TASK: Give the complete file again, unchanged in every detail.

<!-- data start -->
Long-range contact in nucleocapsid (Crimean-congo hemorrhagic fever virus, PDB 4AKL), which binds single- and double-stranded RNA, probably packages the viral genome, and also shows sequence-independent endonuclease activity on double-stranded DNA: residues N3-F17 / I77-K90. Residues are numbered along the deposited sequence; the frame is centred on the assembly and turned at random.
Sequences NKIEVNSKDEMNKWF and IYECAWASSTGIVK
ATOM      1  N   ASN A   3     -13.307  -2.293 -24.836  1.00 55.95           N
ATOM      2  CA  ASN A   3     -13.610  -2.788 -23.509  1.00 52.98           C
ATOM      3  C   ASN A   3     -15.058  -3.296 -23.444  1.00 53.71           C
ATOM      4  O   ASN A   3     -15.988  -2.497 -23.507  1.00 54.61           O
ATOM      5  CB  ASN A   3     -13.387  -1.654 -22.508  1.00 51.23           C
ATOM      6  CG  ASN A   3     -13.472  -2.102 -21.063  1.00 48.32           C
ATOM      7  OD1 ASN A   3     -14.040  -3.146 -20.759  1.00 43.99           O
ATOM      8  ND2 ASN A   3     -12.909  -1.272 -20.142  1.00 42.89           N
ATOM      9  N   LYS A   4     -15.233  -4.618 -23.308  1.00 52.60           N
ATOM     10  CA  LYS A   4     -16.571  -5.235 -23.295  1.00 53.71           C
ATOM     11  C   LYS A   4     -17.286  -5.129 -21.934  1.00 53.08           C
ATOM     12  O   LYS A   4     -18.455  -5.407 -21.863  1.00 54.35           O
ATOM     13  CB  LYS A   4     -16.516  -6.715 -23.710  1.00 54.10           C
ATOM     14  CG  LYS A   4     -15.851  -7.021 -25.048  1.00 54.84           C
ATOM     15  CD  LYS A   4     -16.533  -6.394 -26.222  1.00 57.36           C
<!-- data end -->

Long-range contact in nucleocapsid (Crimean-congo hemorrhagic fever virus, PDB 4AKL), which binds single- and double-stranded RNA, probably packages the viral genome, and also shows sequence-independent endonuclease activity on double-stranded DNA: residues N3-F17 / I77-K90. Residues are numbered along the deposited sequence; the frame is centred on the assembly and turned at random.
Sequences NKIEVNSKDEMNKWF and IYECAWASSTGIVK
ATOM      1  N   ASN A   3     -13.307  -2.293 -24.836  1.00 55.95           N
ATOM      2  CA  ASN A   3     -13.610  -2.788 -23.509  1.00 52.98           C
ATOM      3  C   ASN A   3     -15.058  -3.296 -23.444  1.00 53.71           C
ATOM      4  O   ASN A   3     -15.988  -2.497 -23.507  1.00 54.61           O
ATOM      5  CB  ASN A   3     -13.387  -1.654 -22.508  1.00 51.23           C
ATOM      6  CG  ASN A   3     -13.472  -2.102 -21.063  1.00 48.32           C
ATOM      7  OD1 ASN A   3     -14.040  -3.146 -20.759  1.00 43.99           O
ATOM      8  ND2 ASN A   3     -12.909  -1.272 -20.142  1.00 42.89           N
ATOM      9  N   LYS A   4     -15.233  -4.618 -23.308  1.00 52.60           N
ATOM     10  CA  LYS A   4     -16.571  -5.235 -23.295  1.00 53.71           C
ATOM     11  C   LYS A   4     -17.286  -5.129 -21.934  1.00 53.08           C
ATOM     12  O   LYS A   4     -18.455  -5.407 -21.863  1.00 54.35           O
ATOM     13  CB  LYS A   4     -16.516  -6.715 -23.710  1.00 54.10           C
ATOM     14  CG  LYS A   4     -15.851  -7.021 -25.048  1.00 54.84           C
ATOM     15  CD  LYS A   4     -16.533  -6.394 -26.222  1.00 57.36           C